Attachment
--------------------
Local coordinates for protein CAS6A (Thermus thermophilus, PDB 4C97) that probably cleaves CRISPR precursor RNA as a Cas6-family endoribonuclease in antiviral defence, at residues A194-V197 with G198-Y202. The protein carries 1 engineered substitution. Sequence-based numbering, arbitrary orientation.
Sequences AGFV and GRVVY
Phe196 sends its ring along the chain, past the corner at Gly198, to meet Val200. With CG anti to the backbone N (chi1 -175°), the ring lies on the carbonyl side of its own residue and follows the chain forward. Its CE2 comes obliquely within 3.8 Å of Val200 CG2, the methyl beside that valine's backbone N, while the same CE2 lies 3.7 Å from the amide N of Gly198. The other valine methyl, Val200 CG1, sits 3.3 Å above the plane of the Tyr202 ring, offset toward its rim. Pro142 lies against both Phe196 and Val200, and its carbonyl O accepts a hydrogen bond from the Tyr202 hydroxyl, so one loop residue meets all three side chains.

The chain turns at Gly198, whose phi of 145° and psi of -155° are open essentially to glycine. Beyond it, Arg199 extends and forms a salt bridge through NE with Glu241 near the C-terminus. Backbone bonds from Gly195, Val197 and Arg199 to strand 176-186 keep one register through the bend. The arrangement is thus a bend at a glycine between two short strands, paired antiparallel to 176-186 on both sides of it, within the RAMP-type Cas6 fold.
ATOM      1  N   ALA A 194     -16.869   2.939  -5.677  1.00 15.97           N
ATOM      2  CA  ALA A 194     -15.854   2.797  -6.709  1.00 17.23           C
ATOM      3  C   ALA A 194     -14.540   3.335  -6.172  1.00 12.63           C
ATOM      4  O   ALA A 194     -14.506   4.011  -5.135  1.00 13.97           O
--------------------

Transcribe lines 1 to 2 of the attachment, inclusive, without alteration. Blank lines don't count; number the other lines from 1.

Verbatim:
Local coordinates for protein CAS6A (Thermus thermophilus, PDB 4C97) that probably cleaves CRISPR precursor RNA as a Cas6-family endoribonuclease in antiviral defence, at residues A194-V197 with G198-Y202. The protein carries 1 engineered substitution. Sequence-based numbering, arbitrary orientation.
Sequences AGFV and GRVVY